The kind of repression that can be expected to increase exponentially as a result of the new indefinite-detention rider to the National Defense Authorization Act was illustrated just a week before Obama signed it on New Year’s Eve. On Dec. 20, a Boston jury convicted the pharmacist Dr. Tarek Mehanna of material support to terrorism based on the fact that he translated and disseminated a document titled “39 Ways to Serve and Participate in Jihad,” a document that prosecutors failed to recognize as composed in great measure of lines from the Koran.
Mehanna was first targeted for prosecution when, as a young pharmacy student, he refused the FBI’s request that he act as an informer for them. His first arrest was orchestrated on the basis that he had made a false statement in an interview forced on him by the FBI, a charge that the government could never prove. He was released and later arrested for what the Massachusetts ACLU characterized as a political speech—that is, speech that should have been protected in the United States.
Despite the unjust character of the government case against Mehanna, his family and friends, as well as the broad civil liberties community, will likely know in which prison he may be found and be able to appeal his conviction. However, under the new indefinite-detention provisions codified in the NDAA, the government will be able to disappear someone like Mehanna and hold them indefinitely without trial or any kind of due process.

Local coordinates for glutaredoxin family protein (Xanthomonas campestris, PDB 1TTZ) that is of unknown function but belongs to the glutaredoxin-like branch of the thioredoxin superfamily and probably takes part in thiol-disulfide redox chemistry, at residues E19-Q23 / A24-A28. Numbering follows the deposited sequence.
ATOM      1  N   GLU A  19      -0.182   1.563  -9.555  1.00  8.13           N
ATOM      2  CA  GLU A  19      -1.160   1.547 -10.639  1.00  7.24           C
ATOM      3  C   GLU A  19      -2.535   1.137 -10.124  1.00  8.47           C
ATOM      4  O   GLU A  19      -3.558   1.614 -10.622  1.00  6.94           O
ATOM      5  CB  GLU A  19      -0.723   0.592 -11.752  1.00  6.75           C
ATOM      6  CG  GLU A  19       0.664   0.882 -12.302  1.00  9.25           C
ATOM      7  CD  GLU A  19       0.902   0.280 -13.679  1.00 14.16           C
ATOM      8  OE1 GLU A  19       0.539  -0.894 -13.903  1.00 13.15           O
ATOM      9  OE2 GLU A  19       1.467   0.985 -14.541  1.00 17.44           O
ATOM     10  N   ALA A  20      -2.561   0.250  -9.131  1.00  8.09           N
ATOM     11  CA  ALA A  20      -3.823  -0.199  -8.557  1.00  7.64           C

Combined with already existing government practice that allows the interpretation of political speech in opposition to U.S. foreign policy to be considered “material support to terrorism” and the mandate to “preemptively prosecute” those who express such opposition, the passage of the NDAA indefinite-detention provision marks a dramatic escalation of U.S. repressive policies.
The deliberate and well-documented debate in Congress about whether or not this provision would apply to U.S. citizens, a debate that ended with a majority affirming its applicability to everyone, has given the government tools for a new level of domestic repression.
Both the ACLU and Human Rights Watch have noted that this is the first time that the U.S. has clearly legally enshrined indefinite detention since the Internal Security Act of 1950, a McCarthy-era law mostly overturned in 1971, authorized the imprisonment of Communists or “subversives” without full trials or due process.
One of the most shameful elements of the reaction to the NDAA within the broad antiwar and social justice movements has been the effort by a layer of Obama supporters to downplay the significance of the indefinite-detention provision. Some argue, in a perverse replay of a decade of inattention to the defense of the Muslim American victims of FBI entrapment and confinement in CMUs, that it really does not apply to U.S. citizens. Others have insisted that it only codifies what is already being done under the Bush era 2001 Authorization to Use Military Force (AUMF).